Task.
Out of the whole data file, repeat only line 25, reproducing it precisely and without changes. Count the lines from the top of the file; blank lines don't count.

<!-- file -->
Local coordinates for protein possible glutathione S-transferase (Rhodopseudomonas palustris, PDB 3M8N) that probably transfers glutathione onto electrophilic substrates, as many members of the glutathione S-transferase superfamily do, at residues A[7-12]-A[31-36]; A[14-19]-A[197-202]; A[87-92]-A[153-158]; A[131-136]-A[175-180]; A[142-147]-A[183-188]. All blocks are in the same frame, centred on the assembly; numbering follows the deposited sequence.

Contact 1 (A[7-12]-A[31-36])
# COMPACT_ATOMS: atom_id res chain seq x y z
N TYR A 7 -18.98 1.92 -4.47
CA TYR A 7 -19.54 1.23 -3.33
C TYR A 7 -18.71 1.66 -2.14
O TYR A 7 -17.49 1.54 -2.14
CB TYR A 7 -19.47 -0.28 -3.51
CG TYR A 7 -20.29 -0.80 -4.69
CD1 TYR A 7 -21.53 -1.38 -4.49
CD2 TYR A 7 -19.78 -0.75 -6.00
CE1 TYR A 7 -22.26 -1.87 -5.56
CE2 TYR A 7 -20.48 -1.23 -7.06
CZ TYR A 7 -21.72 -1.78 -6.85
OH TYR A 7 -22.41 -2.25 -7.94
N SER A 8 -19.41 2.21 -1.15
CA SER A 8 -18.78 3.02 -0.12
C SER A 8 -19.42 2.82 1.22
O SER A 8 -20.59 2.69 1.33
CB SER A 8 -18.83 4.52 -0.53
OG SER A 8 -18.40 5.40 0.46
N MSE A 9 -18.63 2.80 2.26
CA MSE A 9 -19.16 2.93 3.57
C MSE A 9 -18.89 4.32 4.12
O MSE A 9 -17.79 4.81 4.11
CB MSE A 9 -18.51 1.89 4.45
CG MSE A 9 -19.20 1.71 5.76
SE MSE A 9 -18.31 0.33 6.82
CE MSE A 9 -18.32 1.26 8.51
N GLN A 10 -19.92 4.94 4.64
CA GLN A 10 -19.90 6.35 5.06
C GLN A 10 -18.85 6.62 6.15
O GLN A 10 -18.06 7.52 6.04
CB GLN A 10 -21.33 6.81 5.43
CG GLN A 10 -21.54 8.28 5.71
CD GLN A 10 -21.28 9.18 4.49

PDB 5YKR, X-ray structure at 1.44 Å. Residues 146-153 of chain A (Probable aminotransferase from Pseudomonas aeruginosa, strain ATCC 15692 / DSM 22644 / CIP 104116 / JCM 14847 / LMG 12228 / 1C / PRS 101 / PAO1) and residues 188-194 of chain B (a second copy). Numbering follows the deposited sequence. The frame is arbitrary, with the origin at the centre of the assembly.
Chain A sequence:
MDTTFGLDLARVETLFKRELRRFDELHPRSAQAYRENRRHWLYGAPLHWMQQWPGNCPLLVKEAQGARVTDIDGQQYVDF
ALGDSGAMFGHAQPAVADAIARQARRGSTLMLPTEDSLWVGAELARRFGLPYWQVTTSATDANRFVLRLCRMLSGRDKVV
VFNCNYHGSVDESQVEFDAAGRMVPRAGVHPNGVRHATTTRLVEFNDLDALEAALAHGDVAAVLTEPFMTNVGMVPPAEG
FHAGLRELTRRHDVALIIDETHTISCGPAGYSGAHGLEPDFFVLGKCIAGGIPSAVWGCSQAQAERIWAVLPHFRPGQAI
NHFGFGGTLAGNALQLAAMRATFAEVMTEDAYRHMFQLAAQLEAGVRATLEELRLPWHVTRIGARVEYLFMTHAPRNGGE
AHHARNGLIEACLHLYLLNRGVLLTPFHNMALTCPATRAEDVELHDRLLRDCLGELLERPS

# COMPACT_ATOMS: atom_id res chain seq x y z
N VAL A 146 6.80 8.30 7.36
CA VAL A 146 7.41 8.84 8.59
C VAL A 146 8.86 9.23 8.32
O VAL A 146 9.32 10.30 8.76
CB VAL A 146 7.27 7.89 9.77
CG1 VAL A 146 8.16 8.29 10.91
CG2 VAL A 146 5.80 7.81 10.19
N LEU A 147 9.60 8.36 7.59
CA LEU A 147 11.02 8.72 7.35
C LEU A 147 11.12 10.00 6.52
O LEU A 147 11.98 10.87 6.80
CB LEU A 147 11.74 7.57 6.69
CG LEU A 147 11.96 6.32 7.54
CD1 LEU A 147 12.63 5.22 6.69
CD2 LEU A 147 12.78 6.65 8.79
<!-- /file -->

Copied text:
O MSE A 9 -17.79 4.81 4.11